“Do you see my ring? I’m a Hall of Famer baseball person. I’m legit. I’m a Hall of Famer, brother. You’re trying to embarrass me.” Tony La Russa, February 24, 2020
Driving drunk is stupid and irresponsible, but big-timing a police officer is loathsome for a guy like Chicago White Sox manager Tony La Russa. The police keep society safe, while baseball managers tell cap-wearing grown men when to bunt. That is a difference that La Russa clearly did not grasp as he was being arrested for DUI in Arizona nine months ago.
I read a story about actor Gregory Peck waiting 45 minutes for a table at a New York restaurant. His companion asked why he didn’t tell the maître d’ who he is. The Oscar winning actor responded, “If you have to tell them who you are, you aren’t.” That story illustrates the class possessed by those like Peck – and lacked by those like La Russa.
What is it with drunk celebrities in the back of a police car that turns them into idiots who feel the need to tell cops why they need special treatment? The obvious argument is that if they weren’t idiots, they wouldn’t have exhibited the behavior that landed them in custody in the first place. That immutable truth is beside the point.
To this point, the White Sox have not responded to La Russa being charged. Undoubtedly, they are trying to figure out whether the story will die a natural death before public furor demands action. A DUI is often judged by the result. If no one is hurt, employers tend to be willing to forgive the first offense. This one is different because of La Russa’s arrogance – and because his first DUI was in 2007.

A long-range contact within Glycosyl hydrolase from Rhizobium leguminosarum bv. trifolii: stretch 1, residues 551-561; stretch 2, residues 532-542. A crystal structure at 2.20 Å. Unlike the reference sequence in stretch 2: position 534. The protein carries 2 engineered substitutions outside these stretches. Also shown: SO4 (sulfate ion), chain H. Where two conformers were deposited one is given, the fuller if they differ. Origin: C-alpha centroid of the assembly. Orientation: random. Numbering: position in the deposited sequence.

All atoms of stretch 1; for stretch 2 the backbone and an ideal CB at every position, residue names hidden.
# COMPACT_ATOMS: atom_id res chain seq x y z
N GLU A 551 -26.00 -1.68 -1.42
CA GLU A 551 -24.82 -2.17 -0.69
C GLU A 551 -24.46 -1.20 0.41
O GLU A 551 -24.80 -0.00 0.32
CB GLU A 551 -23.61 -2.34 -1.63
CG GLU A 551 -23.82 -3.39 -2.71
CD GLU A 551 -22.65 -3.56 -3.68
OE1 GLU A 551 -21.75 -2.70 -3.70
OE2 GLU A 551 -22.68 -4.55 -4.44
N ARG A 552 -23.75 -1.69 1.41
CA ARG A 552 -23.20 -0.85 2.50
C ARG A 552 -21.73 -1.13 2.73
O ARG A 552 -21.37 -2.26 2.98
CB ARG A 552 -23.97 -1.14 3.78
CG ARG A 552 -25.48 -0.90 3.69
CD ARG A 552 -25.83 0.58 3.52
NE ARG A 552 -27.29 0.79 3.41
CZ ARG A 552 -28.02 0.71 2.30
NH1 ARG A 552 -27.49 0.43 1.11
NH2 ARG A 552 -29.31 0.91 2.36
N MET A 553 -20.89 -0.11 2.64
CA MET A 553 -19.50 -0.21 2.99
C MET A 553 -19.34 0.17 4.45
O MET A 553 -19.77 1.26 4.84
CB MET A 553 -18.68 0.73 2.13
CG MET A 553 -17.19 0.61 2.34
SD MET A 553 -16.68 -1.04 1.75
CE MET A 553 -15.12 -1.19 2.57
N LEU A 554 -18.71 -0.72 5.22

It’s easy for most baseball fans to empathize with a guy who gets behind the wheel of a car after drinking. Most have made that potentially catastrophic error once or twice themselves. But forgiving and forgetting a jerk who believes laws do not apply to him is more difficult. La Russa revealed himself as that jerk during his arrest.
Whether La Russa needs help in putting alcohol behind him at the age of 76 is a personal decision, but given his comments to the Phoenix cop it is clear he needs to take a hard and long look in the mirror to accurately view his position in society. Being the world’s best at knowing when to go to your bullpen does not make a man impervious to the enforcement of laws.
Maybe the White Sox help La Russa learn embrace that lesson, or their forgiveness will engrain it.
Toward the end of La Russa’s plea to the policeman who arrested him, he said, “You’re trying to embarrass me.” Nope. La Russa didn’t need a bullpen to get that done.